2-footalligator which had emerged from a refuse can." As to how the beastie might have gotten in there, "Passengers on the station told the police that shortly before the alligator appeared a man put a large bundle in the refuse can."
- August 16, 1938:
- Five alligators caught in Huguenot Lake (Westchester, NY), the largest of which was
- August 17, 1942:
- A 4-foot alligator (thought to have escaped from an outdoor aquarium in a local home) was found in Lake Mindowaskin (Westfield, NJ).
- August 12, 1982:
- A 26-inch alligator was found swimming in Kensico Reservoir, (in Westchester, NY) part of the
New York Citywater supply system.
Nature writer Diane Ackerman has this to say about alligators' longevity under those conditions:
This massive alligator hunt wasn't reported in the popular press, yet as we've seen, The New York Times will publish just about anything that has to do with alligators in or around
Daley spoke to May in 1959 (when May was
The details are a bit too fuzzy and there's a decided lack of outside confirmation. May's story is best regarded as a fanciful tale. As for how seriously to take May, according to a 1992 magazine article,
Each year at least half a dozen people ask
Even though it's next to impossible to prove something didn't happen, I would still suggest from the lack of credible sightings it's safe to assume there are no alligators down there.
The tall tale about thriving colonies of alligators lurking in
This story, apocryphal as it seems, has nevertheless its believers, and it is ingeniously argued, that the reason why none of the subterranean animals have been able to make their way to the light of day is, that they could only do so by reaching the mouth of the sewer at the river-side, while, in order to arrive at that point, they must necessarily encounter the Fleet ditch, which runs towards the river with great rapidity, and as it is the obstinate nature of a pig to swim against the stream, the wild hogs of the sewers invariably work their way back to their original quarters, and are thus never to be seen.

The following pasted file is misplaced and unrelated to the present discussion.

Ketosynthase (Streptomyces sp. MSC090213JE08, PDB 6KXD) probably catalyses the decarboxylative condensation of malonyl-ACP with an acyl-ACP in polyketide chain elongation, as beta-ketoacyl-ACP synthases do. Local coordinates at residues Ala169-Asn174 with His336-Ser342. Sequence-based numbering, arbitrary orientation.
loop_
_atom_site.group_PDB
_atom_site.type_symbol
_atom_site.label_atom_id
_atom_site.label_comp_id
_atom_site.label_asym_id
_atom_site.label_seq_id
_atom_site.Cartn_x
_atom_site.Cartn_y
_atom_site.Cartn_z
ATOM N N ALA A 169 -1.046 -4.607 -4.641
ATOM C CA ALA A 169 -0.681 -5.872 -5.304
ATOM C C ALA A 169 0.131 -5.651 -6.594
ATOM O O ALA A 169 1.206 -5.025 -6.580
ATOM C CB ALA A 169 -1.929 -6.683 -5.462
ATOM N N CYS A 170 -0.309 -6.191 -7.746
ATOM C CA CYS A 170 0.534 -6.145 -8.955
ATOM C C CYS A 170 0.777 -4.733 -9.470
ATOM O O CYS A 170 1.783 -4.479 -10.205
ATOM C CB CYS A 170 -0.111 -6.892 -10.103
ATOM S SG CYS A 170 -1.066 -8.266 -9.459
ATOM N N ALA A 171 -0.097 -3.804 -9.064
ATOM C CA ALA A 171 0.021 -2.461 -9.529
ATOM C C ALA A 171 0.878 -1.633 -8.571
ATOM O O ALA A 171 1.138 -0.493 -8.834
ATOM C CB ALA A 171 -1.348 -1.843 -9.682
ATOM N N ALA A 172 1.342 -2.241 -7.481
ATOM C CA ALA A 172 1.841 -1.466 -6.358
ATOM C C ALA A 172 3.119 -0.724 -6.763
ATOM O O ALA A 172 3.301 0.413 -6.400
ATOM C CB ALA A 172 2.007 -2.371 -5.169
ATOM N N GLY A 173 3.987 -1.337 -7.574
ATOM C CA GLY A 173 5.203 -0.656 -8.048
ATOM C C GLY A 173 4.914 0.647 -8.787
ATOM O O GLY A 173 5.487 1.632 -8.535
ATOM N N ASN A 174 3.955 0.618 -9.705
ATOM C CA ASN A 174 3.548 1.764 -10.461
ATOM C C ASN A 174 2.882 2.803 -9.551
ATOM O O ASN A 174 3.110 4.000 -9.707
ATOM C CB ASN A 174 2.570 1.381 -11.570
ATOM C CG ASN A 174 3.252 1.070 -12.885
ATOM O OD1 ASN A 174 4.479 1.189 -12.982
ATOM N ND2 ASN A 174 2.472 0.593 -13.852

What seems strange in the matter is, that the inhabitants of Hampstead never have been known to see any of these animals pass beneath the gratings, nor to have been disturbed by their gruntings. The reader of course can believe as much of the story as he pleases, and it is right to inform him that the sewerhunters themselves have never yet encountered any of the fabulous monsters of the Hampstead sewers.
The start of the explorers
The proper method of catching an alligator alive was the subject of a conference this afternoon between the police chief and his men.
A hurried visitor to Police Headquarters told the police chief that a piece of liver would make an alligator literally walk across the water to shore and that it could be captured alive easily with the type of net generally used by butterfly chasers.
The police chief put in a requisition for enough liver to feed a good-sized alligator, and one of his men promised to lend the explorers a fishing net for the expedition.
Last updated: 12 July 2009
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Also told in:
The Big Book of Urban Legends. New York: Paradox Press, 1994. ISBN 1-56389-165-4 (p. 57).